As the Moussaoui trial and the recent Supreme Court arguments in the Hamdan case remind us, many aspects of the "war on terror" are being fought in the legal system-- and unfortunately for a society that supposedly values the rule of law-- a number of battles that the Bush Administration has elected to pursue around the legal system. Jonathan Hafetz, now an associate counsel at (my alma mater) New York University School of Law's Brennan Center for Justice's Liberty & National Security Project, is representing clients in several of those areas, including a Qatari client at Guantanamo Bay, a Qatari client now held in the same naval brig that long housed Jose Padilla, and an American citizen held in Iraq that our military wants to turn over to Iraqi authorities where he might well be tortured. Mr. Hafetz has also written extensively on legal aspects of the war on terror, including a recent piece in the New York Law Journal on the case of Arar v. Bush, involving the policy of "extraordinary rendition." (By coincidence, both Mr. Hafetz and I are coaches in the same youth soccer league, and our teams will likely face each other later in the season.)
On April 11, 2006, I had the privilege of speaking to Mr. Hafetz by telephone. What follows are my interview notes, as corrected by Mr. Haftetz.
The Talking Dog: My obligatory first question is "where were you on September 11th"?
Jonathan Hafetz: It was my oldest son’s first day of pre-school. I was dropping him off at his school in Brooklyn Heights. We heard a loud noise. Someone had a radio, and we heard the terrible news. At that point, we started to see the smoke come across from Manhattan, and we made our way home.
The Talking Dog: I'll follow that with, if you can tell me (without disclosing anything privileged or classified, the same ground rule for all my questions), where some of your clients were, including the forgotten man, Mr. Saleh Al-Marri , and your Guantanamo detainee client, his brother Jarallah Al-Marri was on 9-11?
Jonathan Hafetz: I’m not exactly sure where Jarallah Al-Marri was on that date, but he was not in the United States.; I know he had been in Pakistan for some period of time. As to his brother, Ali Al-Marri, he was a student. He had come to the United States to obtain his masters degree at Bradley University in Peoria, Illinois, and that’s where he was. He was arrested at home in Peoria in December 2001 as a material witness. He was charged in the Southern District of New York in February of 2002 on various charges including commercial fraud and giving false statements to the FBI. He was prosecuted for 16 months, and then the prosecution was dismissed in this venue, and he was reindicted in the Central District of Illinois. Then, as of June 23, 2003, the criminal case was dismissed by the government when the President unilaterally declared Ali al-Marri an enemy combatant and ordered that he be transferred to the naval brig in South Carolina where he has been held ever since...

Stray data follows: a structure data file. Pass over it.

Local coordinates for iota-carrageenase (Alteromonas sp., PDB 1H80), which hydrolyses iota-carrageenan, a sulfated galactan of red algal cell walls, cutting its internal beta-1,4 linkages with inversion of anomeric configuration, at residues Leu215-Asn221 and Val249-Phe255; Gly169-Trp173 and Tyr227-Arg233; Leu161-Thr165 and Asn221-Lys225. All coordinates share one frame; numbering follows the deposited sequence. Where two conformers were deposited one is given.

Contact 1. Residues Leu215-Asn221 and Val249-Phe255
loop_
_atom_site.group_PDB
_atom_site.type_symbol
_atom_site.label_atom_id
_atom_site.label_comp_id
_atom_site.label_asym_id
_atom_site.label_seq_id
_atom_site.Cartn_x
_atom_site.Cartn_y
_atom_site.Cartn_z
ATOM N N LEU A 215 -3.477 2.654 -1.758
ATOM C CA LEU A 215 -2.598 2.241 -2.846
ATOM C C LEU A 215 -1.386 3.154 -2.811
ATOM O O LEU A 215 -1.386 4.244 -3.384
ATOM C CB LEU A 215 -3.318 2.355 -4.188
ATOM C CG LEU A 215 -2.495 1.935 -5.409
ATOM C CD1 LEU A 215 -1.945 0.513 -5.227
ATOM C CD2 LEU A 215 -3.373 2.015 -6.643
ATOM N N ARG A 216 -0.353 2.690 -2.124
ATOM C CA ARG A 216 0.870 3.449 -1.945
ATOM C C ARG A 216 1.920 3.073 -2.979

The Talking Dog: I think it’s quite an understatement to say that Ali Al-Marri’s case has received less publicity than Jose Padilla, who was held at the same brig on the same basis, but it seems his case is really under the radar... (I first learned of it during my interview with Josh Dratel, counsel to Gitmo detainee David Hicks.) Can you comment on that, and can you tell us the current status of his case, which I take it is in the form of a habeas corpus petition in South Carolina?
Jonathan Hafetz: Certainly, his case has received less publicity than Padilla, who is, of course, a citizen, whereas Al-Marri is a legal immigrant. The fact is, the government’s argument as a basis for holding him is the same as Padilla: that the entire United States is a battlefield in the administration’s "war on terror." While the Hamdi case concerned a citizen engaged in hostilities on a foreign battlefield, thus far, the U.S. Supreme Court has not ruled on the legality of the government’s detaining a civilian arrested in the United States itself (and it avoided the opportunity to do so recently in Padilla’s appeal).
As to Ali’s case, the District Court Judge Floyd, the same judge who ruled in Padilla’s case, denied our motion for summary judgment but ruled the courthouse doors were open for Mr. al-Marri to challenge the government’s allegations. We are presently litigating Al-Marri’s entitlement to due process to challenge the government’s factual basis for those allegations, and demanding a hearing consistent with due process of law.
The Talking Dog: Is it not the case that this is a still-live case presenting virtually the identical issue as Padilla (which the Supreme Court just ducked)?
Jonathan Hafetz: Certainly, the issue is very much live, and presents a danger to us all insofar as the government is asserting the right to strip any one of us of all due process rights and constitutional protections. So yes, that is definitely still the case– Al-Marri’s immigration status as opposed to citizenship doesn’t change that.
The Talking Dog: Can you tell us the current status of your Guantanamo-detained client, Jarallah Al-Marri, and your impressions of Guantanamo, if any?